When John Tibbs climbs into his rolling office and fires up the Volvo VNL760, he turns heads just about anywhere he goes. That’s thanks to the fully wrapped cab that features graphics of puzzle pieces and a handshake, arranged to form a heart. Amid the colorful shapes, slogans proclaim: “Celebrate neurodiversity” and “Help raise autism awareness.” The truck’s cab is crowned with the phrase, “There is no cure for being yourself.”
Tibbs enjoys driving the truck — and not just because he topped many of his co-workers at Thomas E. Keller Trucking of Defiance, Ohio, for the honor. He also enjoys driving the rig because of the chance it gives him to share his unique perspective with people on the subject of autism.
“I have two children that are plagued by the disorder,” he said. “One is 12; her name is Abigail. The other is getting ready to turn 19, and his name is Nicholas. He has it pretty severe.”
This firsthand experience makes Tibbs the ideal ambassador for the company’s awareness truck. Wherever he goes, he’s either fielding questions or sharing stories with people who, like himself, have been personally impacted by the developmental disorder.
“I get people coming up all the time wanting to take pictures of it. With all the information on the truck and all the colors, it kind of sticks out,” he said.
“On this one particular occasion I had a gentleman that drives tractor-trailers who had a family member with him that deals with this disease. He asked me to take a picture of him and his daughter next to the truck,” he shared. “They were very excited to know what we were trying to accomplish, and I’ve had many people comment on the fact that they have a family member who is affected by this disorder and how much they appreciate the fact that we’re trying to raise money for families that are dealing with the same issues.”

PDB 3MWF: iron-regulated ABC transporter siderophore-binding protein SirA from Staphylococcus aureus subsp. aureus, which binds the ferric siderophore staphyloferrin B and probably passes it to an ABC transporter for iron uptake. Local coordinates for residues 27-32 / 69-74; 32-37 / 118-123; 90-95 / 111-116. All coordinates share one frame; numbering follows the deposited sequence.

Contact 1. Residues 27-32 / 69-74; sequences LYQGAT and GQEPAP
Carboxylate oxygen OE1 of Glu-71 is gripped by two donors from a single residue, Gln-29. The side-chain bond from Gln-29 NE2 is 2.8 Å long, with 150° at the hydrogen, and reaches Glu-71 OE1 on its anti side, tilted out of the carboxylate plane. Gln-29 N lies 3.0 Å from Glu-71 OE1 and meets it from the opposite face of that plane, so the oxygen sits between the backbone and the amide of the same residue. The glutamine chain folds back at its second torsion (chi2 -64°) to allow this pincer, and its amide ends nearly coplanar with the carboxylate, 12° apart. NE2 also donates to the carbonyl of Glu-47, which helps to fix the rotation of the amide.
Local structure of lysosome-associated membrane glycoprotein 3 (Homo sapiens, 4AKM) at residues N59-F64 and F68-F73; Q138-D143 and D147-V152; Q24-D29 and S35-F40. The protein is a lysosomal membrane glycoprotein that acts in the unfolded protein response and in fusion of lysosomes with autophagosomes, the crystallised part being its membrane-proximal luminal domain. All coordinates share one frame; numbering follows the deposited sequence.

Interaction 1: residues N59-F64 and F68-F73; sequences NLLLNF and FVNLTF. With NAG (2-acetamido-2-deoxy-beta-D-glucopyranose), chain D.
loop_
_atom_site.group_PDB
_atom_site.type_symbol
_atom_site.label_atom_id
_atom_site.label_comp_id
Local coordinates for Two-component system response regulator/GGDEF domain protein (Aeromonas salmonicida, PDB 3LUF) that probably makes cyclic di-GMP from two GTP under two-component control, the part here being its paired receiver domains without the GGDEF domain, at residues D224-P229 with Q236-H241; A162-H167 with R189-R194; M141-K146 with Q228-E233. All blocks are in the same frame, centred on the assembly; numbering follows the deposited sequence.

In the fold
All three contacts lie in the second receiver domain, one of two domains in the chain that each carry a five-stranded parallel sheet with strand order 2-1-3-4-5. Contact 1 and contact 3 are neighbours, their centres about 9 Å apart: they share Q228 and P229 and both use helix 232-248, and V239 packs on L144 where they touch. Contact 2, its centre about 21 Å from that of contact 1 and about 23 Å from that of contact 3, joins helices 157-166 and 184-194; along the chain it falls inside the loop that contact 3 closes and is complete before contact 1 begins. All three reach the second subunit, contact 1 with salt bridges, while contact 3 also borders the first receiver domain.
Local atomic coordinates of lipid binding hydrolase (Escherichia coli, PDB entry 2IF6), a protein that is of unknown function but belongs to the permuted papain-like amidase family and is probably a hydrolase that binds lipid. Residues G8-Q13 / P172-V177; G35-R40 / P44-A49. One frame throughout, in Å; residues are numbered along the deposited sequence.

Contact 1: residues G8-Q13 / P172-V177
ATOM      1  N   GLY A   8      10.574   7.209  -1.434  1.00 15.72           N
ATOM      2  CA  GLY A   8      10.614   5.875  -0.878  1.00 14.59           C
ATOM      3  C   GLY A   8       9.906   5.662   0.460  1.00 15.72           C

Such field reports are sweet music to the ears of Jonathan Wolfrum, president of Keller Trucking, a 250-tractor outfit that’s a subsidiary of Keller Logistics Group. Designating a company “charity truck” wasn’t his idea, but it quickly became a popular labor of love for the company’s 275 drivers.
“I want to give credit to a company called Transland in Missouri. We’re in the ‘best practice’ group with them, called the TPP — the Transportation Profitability Program,” Wolfrum said.
“You present a best idea at each one of our meetings. This is actually one of their ideas, to have a charity truck where every mile the truck drives, we donate. In this case, it’s three cents per mile to the cause,” he said. “They had a couple trucks that they’ve done that with in the past. We really thought it was a great idea.”
Keller had already developed a culture of philanthropy, having launched a veterans’ foundation that has garnered the support of the local community to the tune of $300,000 over six years. Given that track record, a charity truck felt like a good fit — provided they could come up with the right cause. Wanting the widest buy-in possible, company leadership turned to the workforce for input.
“We surveyed our employees, first thing,” Wolfrum said. “We put the idea out there and said, ‘We’re going to do this charity truck idea. We’ve not preselected any charity or foundation. Let us know what affects you.’ We got a ton of results in, and I’ll say an overwhelming majority mentioned autism affecting their lives in one way or another.
“So, it was pretty clear to us that that’s what we wanted to do,” he explained. “At that point, we went to work doing some research and trying to understand the best way to go about it, from the design and what we wanted to support. That’s kind of how that all started.”